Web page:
Biden Presidency: Bad For Oil And Gas?

Oklahoma Election Results

Oklahoma’s record-breaking 69.25% voter turnout paved the way for Republicans to gain House seats, keep the Senate stable, and beat a Congressional incumbent.

Republicans picked up five seats in the House of Representatives, pushing their supermajority in the chamber to 82R-19D. Three incumbent Democrats (Reps. Albright, Branham, and Meredith) lost their races, while Republicans also picked up two open seats vacated by Democrats.

In the Senate, incumbent Democratic Sen. Allison Ikley-Freeman was defeated by Republican challenger Cody Rogers. In SD-35, previously Republican-held but vacant due to term limits, Democratic Candidate Jo Anna Dossett was able to claim victory. The Senate will remain a Republican supermajority at 38R-9D-1 Vacant.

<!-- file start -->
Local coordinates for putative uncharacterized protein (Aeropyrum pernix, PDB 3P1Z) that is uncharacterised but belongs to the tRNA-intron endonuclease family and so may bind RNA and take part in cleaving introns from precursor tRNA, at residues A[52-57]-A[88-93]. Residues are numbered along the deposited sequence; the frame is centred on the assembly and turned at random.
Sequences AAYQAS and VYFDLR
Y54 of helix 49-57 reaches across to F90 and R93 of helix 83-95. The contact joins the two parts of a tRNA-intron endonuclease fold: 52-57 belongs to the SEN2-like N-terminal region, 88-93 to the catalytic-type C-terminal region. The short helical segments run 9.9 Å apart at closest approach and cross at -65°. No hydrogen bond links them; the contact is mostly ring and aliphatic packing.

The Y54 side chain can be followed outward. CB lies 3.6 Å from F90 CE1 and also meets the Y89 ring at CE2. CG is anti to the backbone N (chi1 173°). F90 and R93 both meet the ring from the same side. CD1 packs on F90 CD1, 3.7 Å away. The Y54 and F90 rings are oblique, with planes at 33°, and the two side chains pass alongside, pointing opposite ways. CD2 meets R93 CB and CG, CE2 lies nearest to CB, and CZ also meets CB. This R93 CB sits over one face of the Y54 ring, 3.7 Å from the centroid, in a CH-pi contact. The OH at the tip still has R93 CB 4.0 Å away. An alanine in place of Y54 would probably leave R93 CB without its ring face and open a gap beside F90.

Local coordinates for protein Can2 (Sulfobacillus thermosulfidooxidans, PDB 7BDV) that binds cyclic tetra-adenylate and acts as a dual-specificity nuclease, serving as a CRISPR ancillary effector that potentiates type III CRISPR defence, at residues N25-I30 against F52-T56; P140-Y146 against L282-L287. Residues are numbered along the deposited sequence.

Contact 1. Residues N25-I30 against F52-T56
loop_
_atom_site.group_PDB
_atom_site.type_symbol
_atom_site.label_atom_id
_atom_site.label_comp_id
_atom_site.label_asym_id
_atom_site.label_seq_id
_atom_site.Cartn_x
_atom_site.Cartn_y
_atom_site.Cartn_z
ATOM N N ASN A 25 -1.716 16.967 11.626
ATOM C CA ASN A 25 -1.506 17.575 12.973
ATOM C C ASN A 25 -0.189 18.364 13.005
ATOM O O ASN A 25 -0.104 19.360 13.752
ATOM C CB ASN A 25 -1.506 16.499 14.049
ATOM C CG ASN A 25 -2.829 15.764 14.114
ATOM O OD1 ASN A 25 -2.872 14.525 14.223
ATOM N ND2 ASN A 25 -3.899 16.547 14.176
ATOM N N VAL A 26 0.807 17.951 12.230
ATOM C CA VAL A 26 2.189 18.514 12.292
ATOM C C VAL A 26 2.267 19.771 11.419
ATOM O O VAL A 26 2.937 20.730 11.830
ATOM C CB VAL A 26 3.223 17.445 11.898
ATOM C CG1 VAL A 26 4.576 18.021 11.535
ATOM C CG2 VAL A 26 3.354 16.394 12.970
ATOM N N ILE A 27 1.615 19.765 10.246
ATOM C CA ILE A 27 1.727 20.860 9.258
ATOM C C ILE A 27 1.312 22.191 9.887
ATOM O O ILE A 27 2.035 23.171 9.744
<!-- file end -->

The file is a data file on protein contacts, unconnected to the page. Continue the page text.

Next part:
State Senator Stephanie Bice narrowly defeated incumbent Congresswoman Kendra Horn to win Oklahoma’s CD-5. Bice’s State Senate seat will be filled via a special election. Oklahoma’s four other Congressional seats stayed Republican and U.S. Reps. Hern, Mullin, Lucas, and Cole will retain their seats. U.S. Senator Jim Inhoffe also won his race and the entire OK federal delegation has returned to all-Republican.

In the only statewide race on the ballot, Republican Corporation Commissioner Todd Hiett handily beat a Libertarian challenger to his office.

Additionally, the two state questions on the ballot, SQ805 and SQ814, were both soundly defeated. SQ805 would have removed judges’ ability to use sentence enhancements for repeat offenders of nonviolent crimes. SQ814 would have changed the funding ratio for the state’s Tobacco Settlement Endowment and Trust (TSET) to allow the legislature to appropriate 75% of profits. Both SQs were defeated at a nearly 60%-40% margin.

The 58th Session of the Oklahoma Legislature will convene at noon on February 1st.